What Happens When Engineers Are Told to Make Deliveries?

At least one six-figure employee had some salty language about DoorDash program
By Liz MacGahan,  Newser Staff
Posted Dec 28, 2021 4:13 PM CST
DoorDash is Making Engineers, CEO Make Deliveries
File image of the DoorDash app icon.   (AP Photo, File)

Asking an engineer making a six-figure salary to do a basic job is not the craziest idea—plenty of companies expect senior and management-level employees to work entry-level positions. It’s not an old-fashioned idea, or one alien to tech, either. Zappos has its engineers and execs work customer service phone calls as part of their onboarding so they can really get a feel for the company’s customer service vibe. But some DoorDash engineers got pretty salty when told the Silicon Valley food delivery service was going to restore a pre-pandemic policy and make them do deliveries once a month. Everyone from the CEO on down the line will make a delivery or work a customer service call, and their performance will be tracked in their employee evaluations, MarketWatch reports. DoorDash said through a spokesperson that it wants engineers and execs to "learn first-hand how the technology products we build empower local economies, which in turn helps us build a better product," per SFGate.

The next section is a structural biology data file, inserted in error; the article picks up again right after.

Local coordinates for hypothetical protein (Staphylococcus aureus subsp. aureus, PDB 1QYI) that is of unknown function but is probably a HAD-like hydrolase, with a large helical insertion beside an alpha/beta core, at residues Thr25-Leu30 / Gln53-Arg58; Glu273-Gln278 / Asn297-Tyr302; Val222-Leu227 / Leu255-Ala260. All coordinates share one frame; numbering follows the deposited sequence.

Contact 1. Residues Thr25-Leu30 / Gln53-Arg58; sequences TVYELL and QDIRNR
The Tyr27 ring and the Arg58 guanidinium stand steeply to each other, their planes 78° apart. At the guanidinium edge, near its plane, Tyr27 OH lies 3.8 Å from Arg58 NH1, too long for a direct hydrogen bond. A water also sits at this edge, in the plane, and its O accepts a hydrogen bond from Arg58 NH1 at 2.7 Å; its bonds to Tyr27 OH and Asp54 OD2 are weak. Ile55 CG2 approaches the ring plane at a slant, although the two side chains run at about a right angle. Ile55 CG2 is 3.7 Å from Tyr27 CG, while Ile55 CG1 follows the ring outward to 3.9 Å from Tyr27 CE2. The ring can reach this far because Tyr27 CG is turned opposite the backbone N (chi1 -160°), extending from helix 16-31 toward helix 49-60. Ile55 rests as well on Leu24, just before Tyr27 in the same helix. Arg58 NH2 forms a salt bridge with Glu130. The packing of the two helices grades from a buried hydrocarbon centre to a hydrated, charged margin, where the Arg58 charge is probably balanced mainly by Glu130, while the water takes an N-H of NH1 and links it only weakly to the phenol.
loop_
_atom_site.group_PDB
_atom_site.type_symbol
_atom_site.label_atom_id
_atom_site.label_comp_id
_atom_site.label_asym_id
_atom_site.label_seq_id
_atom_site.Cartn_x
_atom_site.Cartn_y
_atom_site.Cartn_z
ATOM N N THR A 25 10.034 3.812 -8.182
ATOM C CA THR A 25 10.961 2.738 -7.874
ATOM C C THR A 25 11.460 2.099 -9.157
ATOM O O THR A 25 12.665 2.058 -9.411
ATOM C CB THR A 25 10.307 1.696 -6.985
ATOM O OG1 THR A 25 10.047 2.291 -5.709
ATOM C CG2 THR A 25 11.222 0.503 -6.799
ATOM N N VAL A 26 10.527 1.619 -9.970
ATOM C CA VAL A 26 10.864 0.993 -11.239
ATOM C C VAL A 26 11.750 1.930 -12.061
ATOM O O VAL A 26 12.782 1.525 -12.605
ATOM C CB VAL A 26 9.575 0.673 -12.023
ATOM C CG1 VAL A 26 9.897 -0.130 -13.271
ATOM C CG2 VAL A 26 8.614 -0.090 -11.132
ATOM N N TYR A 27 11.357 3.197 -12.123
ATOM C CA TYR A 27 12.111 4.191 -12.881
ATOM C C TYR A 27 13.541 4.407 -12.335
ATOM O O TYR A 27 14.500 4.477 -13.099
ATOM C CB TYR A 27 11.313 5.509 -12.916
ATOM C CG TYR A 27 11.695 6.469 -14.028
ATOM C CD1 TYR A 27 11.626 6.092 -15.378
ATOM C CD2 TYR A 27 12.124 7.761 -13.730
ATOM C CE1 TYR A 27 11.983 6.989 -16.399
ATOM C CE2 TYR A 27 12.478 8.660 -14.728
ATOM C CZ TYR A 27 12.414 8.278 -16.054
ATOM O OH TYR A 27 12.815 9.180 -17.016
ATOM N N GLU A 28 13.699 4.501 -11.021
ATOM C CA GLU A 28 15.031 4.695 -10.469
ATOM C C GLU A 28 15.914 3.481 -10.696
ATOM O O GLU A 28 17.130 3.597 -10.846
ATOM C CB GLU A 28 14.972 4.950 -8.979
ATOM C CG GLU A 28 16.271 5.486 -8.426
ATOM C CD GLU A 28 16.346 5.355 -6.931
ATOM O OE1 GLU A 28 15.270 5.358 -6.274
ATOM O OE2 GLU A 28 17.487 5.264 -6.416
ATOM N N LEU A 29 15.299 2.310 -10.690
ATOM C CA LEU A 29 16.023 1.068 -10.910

That’s not necessarily landing well. On Blind, a website where people can log in anonymously to talk about their employers only after having their corporate email address verified, one DoorDash engineer making $400,000 used some R-rated language to express dissatisfaction. "I didn't sign up for this, there was nothing in the offer letter/job description about this," the post read. An anonymous Microsoft engineer replied, "Making a delivery might literally kill you if you get carjacked and shot. I kinda want to see this happen," because apparently carjacking should only happen to people who don’t write code for a living.

Some DoorDash employees responded more positively, seeing it as an opportunity to build empathy with their coworkers and better understand the tech problems they’d be called upon to solve. Per the company, it’s "a valued program we've had since the company's beginnings," and the post on Blind doesn’t reflect the overall reception among employees. Money engineers earn on delivery runs will be donated to nonprofit organizations. (More DoorDash stories.)

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